Since the rebellion began, almost all the analysts have insisted that it had been inevitable and that they had been sure all along that something like this was bound to happen sooner or later. Of course, this is not true. Although the situation in Bosnia and Herzegovina was indeed catastrophic, prior to all of this most analysts would have claimed that this kind of uprising was impossible because the people are passive, inert and divided by nationalism. But, as is often the case, there was an unpredictable spark and it all grew quickly from there. The uprising began in Tuzla in the North-East of the country; a city with a long left-wing and working class tradition. “A different city”, as is often claimed, because nationalism has never firmly established itself there, unlike the rest of the country.
“I hope that we form a TV channel, or at least a public radio station. We will gather donations to form this channel. It would be a place where the politicians would never be the main news. It would be a place for the people to talk; to voice firsthand experiences of injustice, such as the one the professor shared with us earlier where her superior attacked her for voicing her opinion, and where she was afraid of losing her job. She shouldn’t have to be afraid; her superior should be the one losing her job. There are many similar stories and they have to be brought to light! There are companies who give their employees $50 in warm meals, to get them to sign a paper that they are receiving $250 in salaries. We will bring all of these companies to light! The people should have the main word.”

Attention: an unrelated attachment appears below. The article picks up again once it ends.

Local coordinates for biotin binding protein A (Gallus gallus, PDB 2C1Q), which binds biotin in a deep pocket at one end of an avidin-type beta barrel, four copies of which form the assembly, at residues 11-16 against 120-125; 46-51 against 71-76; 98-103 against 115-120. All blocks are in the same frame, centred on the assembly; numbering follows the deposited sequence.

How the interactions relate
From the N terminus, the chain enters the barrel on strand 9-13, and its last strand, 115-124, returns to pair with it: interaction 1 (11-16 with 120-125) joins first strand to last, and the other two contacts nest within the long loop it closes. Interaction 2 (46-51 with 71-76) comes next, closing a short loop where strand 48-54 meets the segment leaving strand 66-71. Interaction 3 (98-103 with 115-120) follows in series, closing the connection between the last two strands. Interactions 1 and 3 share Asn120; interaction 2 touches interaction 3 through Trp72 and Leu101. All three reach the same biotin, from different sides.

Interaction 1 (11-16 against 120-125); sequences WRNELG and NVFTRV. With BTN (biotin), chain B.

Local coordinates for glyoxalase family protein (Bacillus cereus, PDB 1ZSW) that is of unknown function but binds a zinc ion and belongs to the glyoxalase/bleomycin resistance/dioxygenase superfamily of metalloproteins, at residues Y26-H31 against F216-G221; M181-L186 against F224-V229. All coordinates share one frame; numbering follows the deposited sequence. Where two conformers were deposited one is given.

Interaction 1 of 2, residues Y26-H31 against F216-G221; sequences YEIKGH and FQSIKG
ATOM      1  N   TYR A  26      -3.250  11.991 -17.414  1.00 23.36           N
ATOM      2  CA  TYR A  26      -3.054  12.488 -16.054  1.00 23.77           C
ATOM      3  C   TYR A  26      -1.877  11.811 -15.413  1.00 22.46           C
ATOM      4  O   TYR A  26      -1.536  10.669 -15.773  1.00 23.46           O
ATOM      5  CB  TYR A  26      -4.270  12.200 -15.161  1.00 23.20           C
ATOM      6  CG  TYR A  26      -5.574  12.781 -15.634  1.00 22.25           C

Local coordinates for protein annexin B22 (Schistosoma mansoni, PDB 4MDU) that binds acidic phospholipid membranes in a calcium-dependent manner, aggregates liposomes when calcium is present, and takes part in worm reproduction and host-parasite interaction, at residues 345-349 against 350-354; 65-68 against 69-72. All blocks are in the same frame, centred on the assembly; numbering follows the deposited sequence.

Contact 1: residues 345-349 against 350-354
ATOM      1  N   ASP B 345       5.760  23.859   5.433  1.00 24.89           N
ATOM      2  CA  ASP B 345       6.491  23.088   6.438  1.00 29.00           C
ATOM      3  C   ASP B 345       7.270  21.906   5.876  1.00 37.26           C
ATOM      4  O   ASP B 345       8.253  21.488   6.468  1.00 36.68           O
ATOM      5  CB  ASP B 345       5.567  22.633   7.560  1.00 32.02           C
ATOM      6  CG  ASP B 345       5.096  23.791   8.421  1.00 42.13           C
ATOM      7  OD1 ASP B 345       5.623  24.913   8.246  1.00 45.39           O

The incident pointed to deepening social unease over the state of the Bosnian economy and the political inertia in the country almost two decades since the end of its 1992-95 war. Years of ethnic politicking between former warring sides - Serbs, Croats and Muslim Bosniaks - has stifled economic development and progress towards integration with the European Union. Around 600 people tried to storm the building of the Tuzla local government, accusing authorities of turning a blind eye to the collapse of a number of state firms after their privatization. Protesters joined by local soccer fans stoned the windows of the building and set tires on fire, blocking traffic in the city center, a police spokesman said. Police eventually forced them back and cordoned off the building.
In recent days protests have been surging because the government is no longer issuing government ID numbers that allow people to get health and other services. This has resulted in the death of an infant who needed health care. A large protest is planned for today, leaflets have been dropped by plane announcing it, large banners dropped from buildings, word is spreading. People are gathering under the title Otkaz 01.07, which means Cancel01.07, they sought to have the government cancel amendments to the personal identification number (PIN) by June 30.